Taken together, the results of this thesis provide evidence of a marked transfer of lithium through the placenta and a consequent lithium exposure to the fetus. This elevated fetal exposure seemed to impair the fetal size. Findings of a potential lithium-related impaired homeostasis of the thyroid and calcium systems in the mother during pregnancy might be underlying mechanisms of action of lithium. Further studies are indeed warranted.



This thesis is based on the following papers, which will be referred to in the text by their Roman numerals I-IV:

I. Harari F, Ronco AM, Concha G, Llanos M, Grandér M, Castro F, Palm B, Nermell B, Vahter M. Early-life exposure to lithium and boron from drinking water. Reproductive Toxicology. 2012 Dec;34(4):552-60.

II. Harari F, Langeén M, Casimiro E, Bottai M, Palm B, Nordqvist H, Vahter M. Environmental exposure to lithium during pregnancy and fetal size: a longitudinal study in the Argentinean Andes. Environment International.

2015 Apr;77:48-54.

III. Harari F, Bottai M, Casimiro E, Palm B, Vahter M. Exposure to lithium and cesium through drinking water and thyroid function during pregnancy: a prospective cohort study. Thyroid. 2015. In press.

IV. Harari F, Åkesson A, Casimiro E, Lu Y, Vahter M. Exposure to lithium through drinking water and calcium homeostasis during pregnancy: a longitudinal study. Submitted.



Harari F, Engström K, Concha G, Colque G, Vahter M, Broberg K. N-6- adenine-specific DNA methyltransferase 1 (N6AMT1) polymorphisms and arsenic methylation in Andean women. Environmental Health Perspectives. 2013 Jul;121(7):797-803.

Castro F, Harari F, Llanos M, Vahter M, Ronco AM. Maternal-child transfer of essential and toxic elements through breast milk in a mine- waste polluted area. American Journal of Perinatology. 2014 Nov;31(11):993-1002.

Lu Y, Ahmed S, Harari F, Vahter M. Impact of Ficoll density gradient centrifugation on major and trace element concentrations in erythrocytes and blood plasma. Journal of Trace Elements in Medicine and Biology.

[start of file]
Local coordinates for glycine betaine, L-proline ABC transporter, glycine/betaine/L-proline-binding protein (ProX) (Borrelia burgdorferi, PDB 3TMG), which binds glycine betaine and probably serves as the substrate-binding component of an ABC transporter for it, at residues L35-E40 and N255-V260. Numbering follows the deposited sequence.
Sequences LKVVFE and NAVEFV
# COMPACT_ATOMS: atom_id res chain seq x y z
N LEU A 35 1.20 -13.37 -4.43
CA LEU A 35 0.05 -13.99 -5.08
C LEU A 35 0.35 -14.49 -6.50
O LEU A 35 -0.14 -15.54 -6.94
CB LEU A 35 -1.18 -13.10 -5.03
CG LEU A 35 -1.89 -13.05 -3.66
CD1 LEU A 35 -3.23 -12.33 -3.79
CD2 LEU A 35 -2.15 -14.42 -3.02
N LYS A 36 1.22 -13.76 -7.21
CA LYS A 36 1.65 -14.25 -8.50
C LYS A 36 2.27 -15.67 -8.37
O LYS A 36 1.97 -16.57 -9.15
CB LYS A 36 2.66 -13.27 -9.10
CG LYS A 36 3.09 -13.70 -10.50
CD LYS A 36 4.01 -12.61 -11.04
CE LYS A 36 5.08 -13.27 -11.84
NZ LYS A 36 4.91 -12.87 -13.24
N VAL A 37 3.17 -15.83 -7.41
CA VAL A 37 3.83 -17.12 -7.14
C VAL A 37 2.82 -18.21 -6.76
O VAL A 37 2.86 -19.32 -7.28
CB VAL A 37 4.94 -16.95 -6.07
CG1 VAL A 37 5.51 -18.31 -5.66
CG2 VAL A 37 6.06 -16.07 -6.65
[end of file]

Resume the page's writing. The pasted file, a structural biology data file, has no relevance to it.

2015 Jan;29:249-54.

Lu Y, Kippler M, Harari F, Grandér M, Palm B, Nordqvist H, Vahter M.

Alkali dilution of blood samples for high throughput ICP-MS analysis- comparison with acid digestion. Clinical Biochemistry. 2015 Feb;48(3):140-7.

Ameer SS, Engström K, Harari F, Concha G, Vahter M, Broberg K. The effects of arsenic exposure on blood pressure and early risk markers of cardiovascular disease: Evidence for population differences.

Environmental Research. 2015 Jul;140:32-6.

Wojdacz TK, Harari F, Vahter M, Broberg K. Discordant pattern of BRCA1 gene epimutation in blood between mothers and daughters.

Journal of Clinical Pathology. 2015 Jul;68(7):575-7.



1 Introduction ... 1

2 Background ... 1

2.1 Lithium ... 1

2.1.1 Chemistry and use of lithium ... 1

2.1.2 Lithium therapy ... 2

2.1.3 Lithium in the environment... 2

2.1.4 Toxicokinetics ... 4

2.2 Health effects of lithium ... 5

2.2.1 Fetal size and lithium... 5

2.2.2 Thyroid function and lithium ... 8

2.2.3 Calcium homeostasis and lithium ... 10

3 Aims ... 13

4 Materials and methods with discussion ... 15

4.1 Study area ... 15

4.2 Study design and participants ... 18

4.3 Sampling and data collection... 19

4.4 Exposure assessment ... 22

4.4.1 Water lithium ... 23

4.4.2 Biomarkers ... 23

4.4.3 Reference materials and limits of detection ... 28

4.5 Outcomes ... 29

4.5.1 Fetal and birth size measurements ... 29

4.5.2 Markers of thyroid function ... 29

4.5.3 Markers of calcium homeostasis ... 30

4.6 Ethical considerations ... 31

4.7 Statistical analyses ... 32


5 Results and discussion ... 33

5.1 Maternal and early-life exposure to lithium ... 33

5.1.1 Lithium and other elements in drinking water ... 33

5.1.2 Lithium in maternal blood and urine ... 35

5.1.3 Lithium transfer through the placenta ... 38

5.1.4 Lithium transfer through the mammary gland ... 40

5.2 Lithium exposure and fetal size ... 40

5.2.1 Lithium exposure and fetal measurements ... 41

5.2.2 Lithium exposure and measurements at birth ... 42

5.3 Potential mechanisms ... 44

5.3.1 Disruption of the maternal thyroid function ... 44

5.3.2 Impairment of the maternal calcium homeostasis ... 45

5.3.3 Other potential mechanisms ... 47

5.4 Methodological considerations ... 48

6 Conclusions ... 51

7 Future research... 52

8 Populärvetenskaplig sammanfattning ... 53

9 Resumen Científico Popular ... 55

10 Acknowledgments ... 57

11 References ... 60



1-α-OHase 1-alpha-hydroxylase 1,25(OH)2-D 1,25-dihydroxyvitamin D 24,25(OH)2D 24,25 dihydroxyvitamin D 25(OH)-D3 25-hydroxyvitamin D3

5’DI 5’-deiodinase I

5’DII 5’-deiodinase II

As Arsenic

AC Abdominal circumference

B Boron

BMI Body mass index

BPD Biparietal diameter

Ca Calcium

CI Confidence intervals

Cs Cesium

CYP24A1 24-hydroxylase

DBP Vitamin D binding protein

FGF23 Fibroblast growth factor 23

FL Femur length

fT3 Free triiodothyronine

fT4 Free thyroxine

FW Fetal weight

GD Gestational day

GW Gestational week

HC Head circumference

hCG Human chorionic gonadotropin

HNO3 Nitric acid

ICP-MS Inductively coupled plasma mass spectrometry INTA Institute of Nutrition and Food Technology iPTH Intact parathyroid hormone

LBM Lean body mass


Li Lithium

LMP Last menstrual period

LOD Limit of detection

Mg Magnesium

MMA Methylarsonic acid

NH4OH Ammonium hydroxide

NIST National Institute of Standards and Technology